Protecting the vulnerable sand lizard in Sweden

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The sand lizard (Lacerta agilis) is a species of lizard that is classified as endangered even though it can be found in most of Europe, including in Stora Enso’s forests in central Sweden. The sand lizard has become extremely rare due to the loss of sandy heath and dune habitats. New populations have been established through translocation of eggs.

In Brattforsheden, in Värmland province in central Sweden, you can find one of the most successful projects carried out to create suitable habitats for sand lizards. Thanks to the measures that Stora Enso has taken together with the County Administrative Board, the Swedish Forest Agency and the Diocese of Karlstad, sand lizard populations have increased remarkably in Brattforsheden.

Creating sunny spots for the sand lizard

For sand lizards to thrive and lay eggs, there need to be patches of sand that absorb a lot of heat from the sun. During the winter of 2020–2021, an adapted final felling was carried out in Brattforsheden to create about 30 new sand spots in an area of 30 hectares. To create deadwood on the ground, more than 200 pines were cut into high stumps or cut down using excavators. An additional 65 hectares already inhabited by sand lizards were cleared to allow more sunlight into the area. These measures are important for biodiversity in general but especially for several endangered species.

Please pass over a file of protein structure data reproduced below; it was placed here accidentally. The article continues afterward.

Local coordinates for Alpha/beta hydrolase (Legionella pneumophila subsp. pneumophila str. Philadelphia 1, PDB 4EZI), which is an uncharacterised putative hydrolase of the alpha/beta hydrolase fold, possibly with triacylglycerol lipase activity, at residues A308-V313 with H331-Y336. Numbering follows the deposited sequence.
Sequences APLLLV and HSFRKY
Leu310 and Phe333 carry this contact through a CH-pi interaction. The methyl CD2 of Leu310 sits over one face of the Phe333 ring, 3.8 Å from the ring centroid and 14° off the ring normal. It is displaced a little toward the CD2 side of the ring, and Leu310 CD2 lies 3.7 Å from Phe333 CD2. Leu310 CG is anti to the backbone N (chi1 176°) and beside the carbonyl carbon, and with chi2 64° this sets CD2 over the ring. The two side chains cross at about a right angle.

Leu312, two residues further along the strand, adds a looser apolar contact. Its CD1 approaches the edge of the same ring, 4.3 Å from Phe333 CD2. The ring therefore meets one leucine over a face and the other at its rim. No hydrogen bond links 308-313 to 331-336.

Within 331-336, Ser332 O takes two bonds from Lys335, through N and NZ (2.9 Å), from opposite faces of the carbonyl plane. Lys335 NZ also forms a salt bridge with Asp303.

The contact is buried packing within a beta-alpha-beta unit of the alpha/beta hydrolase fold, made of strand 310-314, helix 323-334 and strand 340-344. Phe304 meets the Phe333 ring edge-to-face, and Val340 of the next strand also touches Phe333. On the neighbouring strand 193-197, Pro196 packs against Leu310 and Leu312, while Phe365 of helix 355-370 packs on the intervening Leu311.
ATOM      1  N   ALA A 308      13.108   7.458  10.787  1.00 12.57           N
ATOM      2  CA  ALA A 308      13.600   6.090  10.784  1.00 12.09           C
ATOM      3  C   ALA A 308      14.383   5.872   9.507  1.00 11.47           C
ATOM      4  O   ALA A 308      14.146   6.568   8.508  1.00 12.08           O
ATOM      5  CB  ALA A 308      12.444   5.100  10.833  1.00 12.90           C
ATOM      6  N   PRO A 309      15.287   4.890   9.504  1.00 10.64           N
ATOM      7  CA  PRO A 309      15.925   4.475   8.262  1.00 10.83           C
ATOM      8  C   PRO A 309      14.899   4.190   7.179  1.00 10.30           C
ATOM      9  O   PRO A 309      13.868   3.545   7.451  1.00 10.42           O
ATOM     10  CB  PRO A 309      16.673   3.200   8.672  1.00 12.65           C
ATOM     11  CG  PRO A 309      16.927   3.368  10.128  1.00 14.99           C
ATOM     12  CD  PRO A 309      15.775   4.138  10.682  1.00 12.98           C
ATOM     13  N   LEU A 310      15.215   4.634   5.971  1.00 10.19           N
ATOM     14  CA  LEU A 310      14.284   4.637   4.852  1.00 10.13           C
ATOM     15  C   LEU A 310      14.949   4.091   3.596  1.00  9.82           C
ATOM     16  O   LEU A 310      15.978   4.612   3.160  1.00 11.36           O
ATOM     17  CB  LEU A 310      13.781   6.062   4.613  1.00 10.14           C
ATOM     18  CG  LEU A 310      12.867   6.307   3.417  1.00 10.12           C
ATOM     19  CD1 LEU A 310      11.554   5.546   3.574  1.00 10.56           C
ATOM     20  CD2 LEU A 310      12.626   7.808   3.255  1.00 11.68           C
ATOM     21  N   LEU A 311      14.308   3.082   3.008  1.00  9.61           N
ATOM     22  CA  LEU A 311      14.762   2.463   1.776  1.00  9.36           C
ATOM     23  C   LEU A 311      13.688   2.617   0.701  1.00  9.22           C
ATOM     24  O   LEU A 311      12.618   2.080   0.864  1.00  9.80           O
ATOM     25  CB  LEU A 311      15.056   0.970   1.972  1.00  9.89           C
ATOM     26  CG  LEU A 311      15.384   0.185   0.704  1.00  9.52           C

“We have succeeded in moving lizard eggs to completely new sites and in this way have created new populations. This work is some of the most important in protecting endangered species. The results have been great,” says Sven-Åke Berglind from the County Administrative Board in Värmland. “We expect that these measures will increase the number of sand lizards in the area by 100–200%,” he adds.

The sand lizard has responded very positively to the large-scale measures in Värmland and the size of the population has increased significantly in recent years. In addition to the completely new populations that have been built up, since 1988 female sand lizard incidence has increased from about 10 mature females to approximately 90 per population today.

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Facts about Sand Lizards

Listed as a European Protected Species under Annex IV of the European Habitats Directive

Each individual can live up to 20 years.

About 20 centimeters long when mature, and weigh about 15 grams.

Eat insects such as grasshoppers, beetles, caterpillars and spiders.

Males are green, females brown. Both often have vertical rows of black spots.

During the mating season the males become an intense green colour.

Source: AZ Animals (

Photo cred: Sven-Åke Berglind